Artist Spotlight: Canyon.
Music helps us make sense of hard times, and the songs seem to speak directly to us when we’re hurting.
“Mad World” by Gary Jules, “Fake Plastic Trees” by Radiohead, “Hey There Delilah” by The Plain White T’s — we all have that special song that makes us hurt in all the best ways, but what is it about the music that stirs up our emotions so much?
Singer-songwriter Canyon shares her story on how she likes to tackle in her writing, whether her own hurt or that of those around her. When you listen to her music, her songs seem to say what we’re feeling better than our own words could ever do.
A vocal powerhouse with a penchant for heartache, Canyon learned to tell the stories of the soul through living a lifetime of story over her thirty young years on this earth.
According to her site, Canyon was raised in Northern California by a single mother. Together, they would embark on long road trips through the dramatic splendor of the west coast listening to the cassette tapes of Neil Young, Cat Stevens, and Tracy Chapman on repeat. Canyon says she gets her independent spirit from her mother, who would make a bed for her in the back of the car during their road trips together.
Beneath the wide NorCal skies, Canyon’s taste for adventure flourished and she set her sights far beyond her native Pacific coastline.
“I first came to New York when I was 16 and I knew right away that this was the place I needed to be. I wanted to be around the creativity and energy, and just couldn’t stand the thought of being on the outside looking in. But my mom wouldn’t let me go until I was 18, so I spent the next two years working and saving money so I could make that happen.”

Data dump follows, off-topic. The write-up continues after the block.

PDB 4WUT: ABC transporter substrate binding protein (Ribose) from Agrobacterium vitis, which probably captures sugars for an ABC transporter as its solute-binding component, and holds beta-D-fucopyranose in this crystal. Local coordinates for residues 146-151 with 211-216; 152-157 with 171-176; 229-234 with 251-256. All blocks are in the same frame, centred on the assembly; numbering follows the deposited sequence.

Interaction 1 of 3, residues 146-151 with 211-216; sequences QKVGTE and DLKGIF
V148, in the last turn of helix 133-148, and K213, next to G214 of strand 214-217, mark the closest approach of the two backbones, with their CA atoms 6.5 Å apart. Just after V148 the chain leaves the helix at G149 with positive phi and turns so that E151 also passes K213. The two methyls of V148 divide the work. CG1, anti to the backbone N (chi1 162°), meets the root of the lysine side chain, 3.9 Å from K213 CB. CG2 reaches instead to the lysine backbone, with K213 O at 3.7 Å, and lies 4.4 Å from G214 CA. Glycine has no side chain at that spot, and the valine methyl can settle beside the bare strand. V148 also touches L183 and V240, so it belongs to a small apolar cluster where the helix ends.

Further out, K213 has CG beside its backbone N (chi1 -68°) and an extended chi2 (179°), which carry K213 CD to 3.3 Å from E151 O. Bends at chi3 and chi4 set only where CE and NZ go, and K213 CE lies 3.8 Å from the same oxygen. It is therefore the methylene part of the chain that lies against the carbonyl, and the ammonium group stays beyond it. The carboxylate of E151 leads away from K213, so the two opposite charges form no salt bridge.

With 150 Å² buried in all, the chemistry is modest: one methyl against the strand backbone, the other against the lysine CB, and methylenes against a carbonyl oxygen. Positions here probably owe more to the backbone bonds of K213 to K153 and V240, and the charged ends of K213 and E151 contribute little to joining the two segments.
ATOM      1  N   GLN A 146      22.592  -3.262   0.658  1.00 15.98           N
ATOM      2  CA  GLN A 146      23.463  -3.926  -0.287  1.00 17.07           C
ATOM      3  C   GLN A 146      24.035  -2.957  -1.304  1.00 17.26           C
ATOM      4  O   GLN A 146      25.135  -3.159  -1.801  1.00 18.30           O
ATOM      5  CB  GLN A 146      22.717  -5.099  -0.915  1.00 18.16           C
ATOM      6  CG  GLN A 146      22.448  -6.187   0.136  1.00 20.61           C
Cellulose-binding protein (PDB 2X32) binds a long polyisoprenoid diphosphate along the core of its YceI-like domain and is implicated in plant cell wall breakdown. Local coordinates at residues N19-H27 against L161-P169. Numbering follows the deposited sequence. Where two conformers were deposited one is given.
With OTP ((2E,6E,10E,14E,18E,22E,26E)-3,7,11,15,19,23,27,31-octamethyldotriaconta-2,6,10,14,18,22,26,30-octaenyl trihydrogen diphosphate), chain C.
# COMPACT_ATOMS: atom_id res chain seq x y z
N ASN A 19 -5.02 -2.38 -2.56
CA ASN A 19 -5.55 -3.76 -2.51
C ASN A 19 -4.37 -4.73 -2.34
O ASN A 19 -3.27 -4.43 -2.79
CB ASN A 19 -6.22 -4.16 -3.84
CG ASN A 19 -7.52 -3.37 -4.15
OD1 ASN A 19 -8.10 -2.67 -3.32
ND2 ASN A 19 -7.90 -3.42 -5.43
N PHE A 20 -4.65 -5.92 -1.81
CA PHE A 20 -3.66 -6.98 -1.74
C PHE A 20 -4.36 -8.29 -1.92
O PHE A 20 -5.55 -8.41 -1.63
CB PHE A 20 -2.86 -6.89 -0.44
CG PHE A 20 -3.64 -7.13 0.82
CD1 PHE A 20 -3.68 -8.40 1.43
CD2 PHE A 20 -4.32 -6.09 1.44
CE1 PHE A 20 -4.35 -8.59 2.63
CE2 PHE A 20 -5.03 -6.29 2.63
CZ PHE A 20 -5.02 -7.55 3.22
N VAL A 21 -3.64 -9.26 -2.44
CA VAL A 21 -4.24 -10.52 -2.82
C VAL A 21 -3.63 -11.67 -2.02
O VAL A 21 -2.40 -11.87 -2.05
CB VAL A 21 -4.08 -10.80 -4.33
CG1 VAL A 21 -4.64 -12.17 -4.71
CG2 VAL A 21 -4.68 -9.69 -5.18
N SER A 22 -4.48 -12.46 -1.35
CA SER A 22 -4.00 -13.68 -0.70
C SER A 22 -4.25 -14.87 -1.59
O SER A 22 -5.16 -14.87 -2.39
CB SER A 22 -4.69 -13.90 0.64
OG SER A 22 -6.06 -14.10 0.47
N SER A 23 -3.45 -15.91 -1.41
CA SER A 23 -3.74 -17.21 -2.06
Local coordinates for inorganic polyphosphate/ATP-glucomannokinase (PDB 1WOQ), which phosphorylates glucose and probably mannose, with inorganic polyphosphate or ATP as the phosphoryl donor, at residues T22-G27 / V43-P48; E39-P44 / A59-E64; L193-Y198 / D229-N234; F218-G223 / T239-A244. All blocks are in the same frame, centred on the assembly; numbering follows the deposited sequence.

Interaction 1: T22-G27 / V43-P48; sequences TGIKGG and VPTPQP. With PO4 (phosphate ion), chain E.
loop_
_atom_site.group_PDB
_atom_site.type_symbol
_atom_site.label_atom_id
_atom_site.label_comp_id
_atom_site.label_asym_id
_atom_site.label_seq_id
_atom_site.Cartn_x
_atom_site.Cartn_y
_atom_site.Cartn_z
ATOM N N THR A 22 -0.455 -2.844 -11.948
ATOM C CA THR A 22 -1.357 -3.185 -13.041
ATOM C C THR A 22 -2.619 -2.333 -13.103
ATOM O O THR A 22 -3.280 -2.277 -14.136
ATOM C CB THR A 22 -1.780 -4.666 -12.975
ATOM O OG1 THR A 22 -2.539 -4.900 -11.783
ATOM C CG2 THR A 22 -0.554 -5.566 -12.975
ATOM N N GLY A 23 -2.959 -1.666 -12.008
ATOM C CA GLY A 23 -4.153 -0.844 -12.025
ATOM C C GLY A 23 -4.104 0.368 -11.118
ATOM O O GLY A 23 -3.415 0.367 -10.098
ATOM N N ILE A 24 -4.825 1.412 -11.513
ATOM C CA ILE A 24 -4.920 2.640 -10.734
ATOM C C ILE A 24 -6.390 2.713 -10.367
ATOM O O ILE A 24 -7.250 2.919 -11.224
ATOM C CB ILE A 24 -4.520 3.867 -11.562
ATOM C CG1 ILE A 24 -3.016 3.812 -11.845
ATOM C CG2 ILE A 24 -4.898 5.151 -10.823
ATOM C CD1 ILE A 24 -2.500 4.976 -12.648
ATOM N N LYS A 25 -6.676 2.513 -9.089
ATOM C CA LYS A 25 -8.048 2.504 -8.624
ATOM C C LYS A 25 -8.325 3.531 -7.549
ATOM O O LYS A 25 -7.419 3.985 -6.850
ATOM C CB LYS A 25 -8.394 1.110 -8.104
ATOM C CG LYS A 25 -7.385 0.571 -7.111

“I was so stubborn and dedicated that literally on my 18th birthday, I packed my bags and made the cross-country trek from my small hometown in Northern California to the Big Apple. My original intention was to try and break in as a dancer, but injuries quickly squashed that dream. Thankfully, I had brought my mom’s guitar with me and picking up music just kind of happened as a natural progression for me.”
As she sings on the first song of her EP,Half,“I’m on a one way road with a one way ticket. You’ve got a one track mind with not a one ounce to give. I’ve got a secret to tell you, but I guess you’ll never know it, because I don’t do broken once my eyes are opened.”
In those lyrics alone, you can feel the ambitious ache of a woman whose heart is too great to stay in one place for too long.
After several years of personal and artistic growth in New York City, Canyon turned to music more and more as a way of expressing herself as well as to tell the stories of those around her.
“A theme to most of my writing is tackling things that hurt. Whether that’s pain I’ve been through personally, or sharing the painful experiences of those around me, it seems to be a topic that I like to attack head on. It’s a joke amongst my friends that if they go through a bad breakup, I’m going to write a song about it and they just have to deal with it.”
“The pain of being human I find truly beautiful, and it’s this oddly fascinating shared concept to me because it’s something we all go through at one time or another. I’m an extremely happy, bubbly person but I still feel pain and I love writing about these very real things. Whether it’s a bad breakup, unrequited love, drug addiction – not even things that I necessarily personally have dealt with, but all very real and very much a part of many people’s lives.”
Though you can almost hear her folk roots stretch beneath her guitar as she performs, the stories in her lyrics are undeniably universal and relatable to anyone anywhere. Songwriters often can communicate feelings better than the rest of us, but she has a natural talent for writing exactly what all our hearts have thought, but could never say.
A verse from her song “Day 7” might describe it best, how she’s to transcend her own experiences and touch on a shared human condition we’ve all seem to feel at one time or another:
“Only time will tell if I can learn to let my wounds heal, if I have a penchant for the pain, or if the pain is what I crave.”